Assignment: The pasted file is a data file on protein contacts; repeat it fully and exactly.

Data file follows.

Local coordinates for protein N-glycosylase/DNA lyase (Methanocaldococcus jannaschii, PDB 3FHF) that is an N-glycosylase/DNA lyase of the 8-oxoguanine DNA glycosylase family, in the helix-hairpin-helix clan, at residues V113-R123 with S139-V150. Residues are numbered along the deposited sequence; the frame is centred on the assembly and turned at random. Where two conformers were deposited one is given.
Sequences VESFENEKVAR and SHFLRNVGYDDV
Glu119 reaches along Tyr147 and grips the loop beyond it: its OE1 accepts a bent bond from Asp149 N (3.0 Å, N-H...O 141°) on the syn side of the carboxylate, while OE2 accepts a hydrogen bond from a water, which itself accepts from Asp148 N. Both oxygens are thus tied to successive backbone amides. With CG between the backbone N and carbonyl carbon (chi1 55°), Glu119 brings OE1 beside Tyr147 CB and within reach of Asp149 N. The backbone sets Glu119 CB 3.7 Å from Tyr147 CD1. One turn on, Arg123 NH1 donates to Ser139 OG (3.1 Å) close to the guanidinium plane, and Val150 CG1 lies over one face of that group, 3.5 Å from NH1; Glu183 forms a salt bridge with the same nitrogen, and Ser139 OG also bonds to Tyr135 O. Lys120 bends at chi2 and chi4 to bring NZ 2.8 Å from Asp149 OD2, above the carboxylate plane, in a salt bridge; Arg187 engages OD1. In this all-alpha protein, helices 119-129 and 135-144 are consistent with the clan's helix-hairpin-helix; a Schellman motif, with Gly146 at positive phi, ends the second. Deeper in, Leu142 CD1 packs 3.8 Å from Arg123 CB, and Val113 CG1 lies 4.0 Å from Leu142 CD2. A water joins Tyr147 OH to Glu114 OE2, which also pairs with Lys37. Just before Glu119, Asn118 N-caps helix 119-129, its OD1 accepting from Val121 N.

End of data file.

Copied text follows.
Local coordinates for protein N-glycosylase/DNA lyase (Methanocaldococcus jannaschii, PDB 3FHF) that is an N-glycosylase/DNA lyase of the 8-oxoguanine DNA glycosylase family, in the helix-hairpin-helix clan, at residues V113-R123 with S139-V150. Residues are numbered along the deposited sequence; the frame is centred on the assembly and turned at random. Where two conformers were deposited one is given.
Sequences VESFENEKVAR and SHFLRNVGYDDV
Glu119 reaches along Tyr147 and grips the loop beyond it: its OE1 accepts a bent bond from Asp149 N (3.0 Å, N-H...O 141°) on the syn side of the carboxylate, while OE2 accepts a hydrogen bond from a water, which itself accepts from Asp148 N. Both oxygens are thus tied to successive backbone amides. With CG between the backbone N and carbonyl carbon (chi1 55°), Glu119 brings OE1 beside Tyr147 CB and within reach of Asp149 N. The backbone sets Glu119 CB 3.7 Å from Tyr147 CD1. One turn on, Arg123 NH1 donates to Ser139 OG (3.1 Å) close to the guanidinium plane, and Val150 CG1 lies over one face of that group, 3.5 Å from NH1; Glu183 forms a salt bridge with the same nitrogen, and Ser139 OG also bonds to Tyr135 O. Lys120 bends at chi2 and chi4 to bring NZ 2.8 Å from Asp149 OD2, above the carboxylate plane, in a salt bridge; Arg187 engages OD1. In this all-alpha protein, helices 119-129 and 135-144 are consistent with the clan's helix-hairpin-helix; a Schellman motif, with Gly146 at positive phi, ends the second. Deeper in, Leu142 CD1 packs 3.8 Å from Arg123 CB, and Val113 CG1 lies 4.0 Å from Leu142 CD2. A water joins Tyr147 OH to Glu114 OE2, which also pairs with Lys37. Just before Glu119, Asn118 N-caps helix 119-129, its OD1 accepting from Val121 N.